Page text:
work relative value units (RVUs), practice expense RVUs, and
professional liability insurance RVUs - are factored by a
corresponding adjustment for the locality.
Geographic adjustments to Medicare payment amounts with the RBRVS were
introduced in 1995. Such geographic adjustments were not part of the
original RBRVS mandated by the 1985 legislation. These geographic
practice cost indices, or GPCIs (pronounced ?gypsies?), were developed
by private researchers including the Urban Institute with funding from
The general formula for calculating Medicare payment amounts with the
RBRVS is expressed as:
Total RVU = (work RVU x work GPCI) + (practice expense RVU x practice
expense GPCI) + (malpractice RVU x malpractice GPCI)
Payment = Total RVU x Conversion Factor
The Medicare RBRVS conversion factor - about $40 in 2004 - completes
the payment calculation. Thus, Medicare?s payment for CPT code 29530
(strapping of knee) with its Total RVU of 1.03 is approximately $40
depending on geographical adjustments. As described above, insurance
carriers may use Medicare?s relative value units (RVUs) with a
different conversion factor to create physician fee schedules.
See the AMA?s Medicare RBRVS: The Physician?s Guide (2004).
More on the ICD
Hospitals and other providers code health care data with the
classification system known as the ICD-9-CM. The International
Classification of Diseases, 9th Revision, Clinical Modification
(ICD-9-CM). The ICD-9-CM is published by the U.S. Department of
Health and Human Services.
A French physician, Jacques Bertillon, introduced the Bertillon
Classification of Causes of Death in 1893 at the International
Statistical Institute in Chicago. Several countries adopted Dr.
Bertillon?s system - including the U.S., Canada, and Mexico. The
American Public Health Association (APHA) recommended revising the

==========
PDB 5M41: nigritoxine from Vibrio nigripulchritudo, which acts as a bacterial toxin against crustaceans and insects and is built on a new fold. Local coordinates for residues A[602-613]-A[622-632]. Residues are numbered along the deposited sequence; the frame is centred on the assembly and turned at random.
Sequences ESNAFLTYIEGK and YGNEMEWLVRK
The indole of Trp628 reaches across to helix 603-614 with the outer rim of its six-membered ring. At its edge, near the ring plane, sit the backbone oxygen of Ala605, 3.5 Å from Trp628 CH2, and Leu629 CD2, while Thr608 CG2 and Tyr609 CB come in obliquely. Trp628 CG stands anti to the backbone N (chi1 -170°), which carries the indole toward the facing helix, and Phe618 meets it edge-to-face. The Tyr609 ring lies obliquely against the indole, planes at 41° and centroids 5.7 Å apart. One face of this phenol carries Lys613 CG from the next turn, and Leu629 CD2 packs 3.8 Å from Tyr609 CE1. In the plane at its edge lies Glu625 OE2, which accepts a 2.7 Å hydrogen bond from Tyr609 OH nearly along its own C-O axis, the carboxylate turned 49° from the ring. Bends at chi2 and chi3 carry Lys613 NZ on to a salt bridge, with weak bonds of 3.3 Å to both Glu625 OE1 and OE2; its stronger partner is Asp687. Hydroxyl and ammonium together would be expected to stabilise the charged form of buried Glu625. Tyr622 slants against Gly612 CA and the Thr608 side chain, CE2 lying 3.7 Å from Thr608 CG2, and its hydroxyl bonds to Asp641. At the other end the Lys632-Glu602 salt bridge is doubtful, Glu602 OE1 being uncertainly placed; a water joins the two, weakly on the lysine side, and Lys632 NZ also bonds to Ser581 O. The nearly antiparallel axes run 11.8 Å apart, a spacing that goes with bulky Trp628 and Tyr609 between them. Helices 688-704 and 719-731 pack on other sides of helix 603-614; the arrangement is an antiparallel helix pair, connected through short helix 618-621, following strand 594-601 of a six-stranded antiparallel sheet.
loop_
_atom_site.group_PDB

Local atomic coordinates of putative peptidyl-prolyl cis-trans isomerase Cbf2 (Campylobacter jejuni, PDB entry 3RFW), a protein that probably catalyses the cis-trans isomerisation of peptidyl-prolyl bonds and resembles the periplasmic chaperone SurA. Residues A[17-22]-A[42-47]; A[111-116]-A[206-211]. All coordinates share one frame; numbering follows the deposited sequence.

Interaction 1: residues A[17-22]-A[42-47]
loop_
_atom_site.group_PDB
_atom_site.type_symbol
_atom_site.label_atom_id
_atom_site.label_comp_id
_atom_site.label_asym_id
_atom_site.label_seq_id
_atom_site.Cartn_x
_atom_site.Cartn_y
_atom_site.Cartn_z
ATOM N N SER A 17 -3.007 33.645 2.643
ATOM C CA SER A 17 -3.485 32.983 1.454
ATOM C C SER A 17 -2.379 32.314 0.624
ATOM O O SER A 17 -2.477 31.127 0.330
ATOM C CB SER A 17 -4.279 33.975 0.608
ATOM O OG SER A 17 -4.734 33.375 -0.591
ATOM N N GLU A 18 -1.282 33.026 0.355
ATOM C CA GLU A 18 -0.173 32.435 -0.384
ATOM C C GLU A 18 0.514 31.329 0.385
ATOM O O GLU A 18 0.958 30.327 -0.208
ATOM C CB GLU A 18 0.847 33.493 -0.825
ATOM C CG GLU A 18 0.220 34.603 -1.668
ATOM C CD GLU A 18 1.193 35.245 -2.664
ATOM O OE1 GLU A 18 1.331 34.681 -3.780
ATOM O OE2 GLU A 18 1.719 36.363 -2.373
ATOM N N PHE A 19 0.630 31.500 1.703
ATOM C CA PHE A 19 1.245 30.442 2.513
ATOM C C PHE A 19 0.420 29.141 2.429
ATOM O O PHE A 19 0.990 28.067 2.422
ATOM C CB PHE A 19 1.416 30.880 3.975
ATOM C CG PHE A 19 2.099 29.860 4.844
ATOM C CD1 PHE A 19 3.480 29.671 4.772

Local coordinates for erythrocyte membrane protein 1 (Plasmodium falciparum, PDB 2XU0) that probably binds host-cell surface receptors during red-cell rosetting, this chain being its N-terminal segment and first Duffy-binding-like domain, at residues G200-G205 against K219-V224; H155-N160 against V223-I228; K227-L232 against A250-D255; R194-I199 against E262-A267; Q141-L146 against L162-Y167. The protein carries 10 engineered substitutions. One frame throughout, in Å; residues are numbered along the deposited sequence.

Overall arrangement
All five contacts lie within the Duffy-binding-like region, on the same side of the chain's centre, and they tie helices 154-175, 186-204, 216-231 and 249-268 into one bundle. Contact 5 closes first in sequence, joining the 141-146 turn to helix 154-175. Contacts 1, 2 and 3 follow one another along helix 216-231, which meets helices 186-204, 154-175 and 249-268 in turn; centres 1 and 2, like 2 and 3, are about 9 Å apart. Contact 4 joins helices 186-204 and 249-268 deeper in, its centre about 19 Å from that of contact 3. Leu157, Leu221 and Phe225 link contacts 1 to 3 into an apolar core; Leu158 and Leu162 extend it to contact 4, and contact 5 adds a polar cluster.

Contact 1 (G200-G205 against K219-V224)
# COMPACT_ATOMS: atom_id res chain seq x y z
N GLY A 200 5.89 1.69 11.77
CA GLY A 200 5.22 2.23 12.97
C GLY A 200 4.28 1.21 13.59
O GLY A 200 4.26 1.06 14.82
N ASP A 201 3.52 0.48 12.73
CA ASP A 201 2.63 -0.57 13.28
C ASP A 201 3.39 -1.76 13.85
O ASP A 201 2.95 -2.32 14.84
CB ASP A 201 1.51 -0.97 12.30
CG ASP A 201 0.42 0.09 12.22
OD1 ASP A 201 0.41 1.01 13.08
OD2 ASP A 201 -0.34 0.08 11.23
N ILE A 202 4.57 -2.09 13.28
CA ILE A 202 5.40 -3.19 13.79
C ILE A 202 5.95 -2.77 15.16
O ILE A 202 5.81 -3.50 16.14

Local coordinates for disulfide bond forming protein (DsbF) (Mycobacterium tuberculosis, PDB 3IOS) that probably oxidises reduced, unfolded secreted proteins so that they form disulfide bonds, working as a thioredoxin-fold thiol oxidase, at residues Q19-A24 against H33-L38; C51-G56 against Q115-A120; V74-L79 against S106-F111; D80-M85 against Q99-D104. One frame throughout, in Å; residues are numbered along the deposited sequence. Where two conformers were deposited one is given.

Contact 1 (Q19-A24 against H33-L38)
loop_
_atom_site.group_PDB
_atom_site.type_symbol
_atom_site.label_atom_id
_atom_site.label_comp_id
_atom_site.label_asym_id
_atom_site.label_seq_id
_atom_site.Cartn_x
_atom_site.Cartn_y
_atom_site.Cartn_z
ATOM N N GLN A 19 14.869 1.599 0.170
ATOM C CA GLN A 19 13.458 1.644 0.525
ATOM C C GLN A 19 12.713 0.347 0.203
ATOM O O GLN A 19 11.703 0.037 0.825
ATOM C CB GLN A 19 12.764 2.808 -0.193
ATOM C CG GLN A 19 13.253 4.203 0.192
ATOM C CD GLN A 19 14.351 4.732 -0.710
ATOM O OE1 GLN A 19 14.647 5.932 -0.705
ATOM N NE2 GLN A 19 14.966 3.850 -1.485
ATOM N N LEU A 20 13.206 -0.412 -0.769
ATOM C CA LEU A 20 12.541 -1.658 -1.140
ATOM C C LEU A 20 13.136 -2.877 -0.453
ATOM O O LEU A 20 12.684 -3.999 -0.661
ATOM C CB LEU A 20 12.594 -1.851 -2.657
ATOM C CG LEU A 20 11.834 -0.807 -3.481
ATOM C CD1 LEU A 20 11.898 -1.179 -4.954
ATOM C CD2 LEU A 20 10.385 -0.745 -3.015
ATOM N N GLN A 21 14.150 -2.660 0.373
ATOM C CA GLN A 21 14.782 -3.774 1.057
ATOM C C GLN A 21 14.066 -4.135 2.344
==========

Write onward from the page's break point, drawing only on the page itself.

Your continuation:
system every decade to keep pace with medical advances. As a result,
the first international conference to revise the International
Classification of Causes of Death convened in 1900.
As the present title of the volume suggests, the ICD has been revised
nine times. The sixth revision of the classification scheme expanded
the system considerably and changed the title to reflect these
changes: Manual of International Statistical Classification of
Diseases, Injuries, and Causes of Death (ICD).
Prior to this sixth revision, responsibility for ICD revisions fell to
the ?Mixed Commission? - a group of representatives from the
International Statistical institute and the Health organization of the
League of nations. In 1948, the WHO (World Health Organization)
assumed responsibility for developing and publishing revisions of the
ICD. WHO sponsored the seventh revision in 1957.
In 1959, the U.S. Public Health Service published the ICDA:
International Classification of Diseases, Adapted for Indexing of
Hospital Records and Operation Classifications. This volume answered
the need for a classification system of operative and diagnostic
WHO published the ninth revision of the ICD in 1978. Again, the U.S.
Public Health Service adapted the ICD-9 for American hospitals and
called it International Classification of Diseases, Ninth Revision,
Clinical Modification (ICD-9-CM).
A tenth revision of ICD, titled International Statistical
Classification of Diseases and Related Health problems, has been
developed. A new feature of the ICD-10-CM is a chapter on identifying
In January 1999, the U.S. began using ICD-10 to code and classify
mortality data from death certificates. The clinical modification
version of ICD-10, which will replace ICD-9-CM, is still under
development by the NCHS (National Center for Health Statistics). By
the end of 2000, final changes were being made and testing plans were
being developed by several entities, including the Centers for
Medicare and Medicaid Services (CMS) and the American Hospital
CMS is also in the process of developing a new procedure
classification system called the ICD-10-CM Procedure Coding System
(ICD-10-CM-PCS). In November 2000, an updated version of ICD-10-PCS
was placed on the CMS homepage. CMS has begun to evaluate the
ICD-10-PCS for implementation. No implementation dates have been set
for either ICD-10-CM (diagnosis) or ICD-10-PCS (procedure)
See Basic ICD-9-CM Coding (2003) by Lou Ann Schraffenberger, MBA, RHIA
Print resources used:
American Medical Association, "Medicare RBRVS: The Physician?s Guide"
(2004) ISBN: 1579474578
Schraffenberger, Lou Ann, "Basic ICD-9-CM Coding" (2003) ISBN: 1584261056
For additional information:
"Center for Disease Control and Prevention"
"Centers for Medicare & Medicaid Services"
"American Medical Association"
"American Medical Association"
In addition to the answer that I have provided, take a look at the two
websites provided by Cynthia-ga in the Comments section.
I hope this helps. Please let me know if you need clarification on
any part of my answer.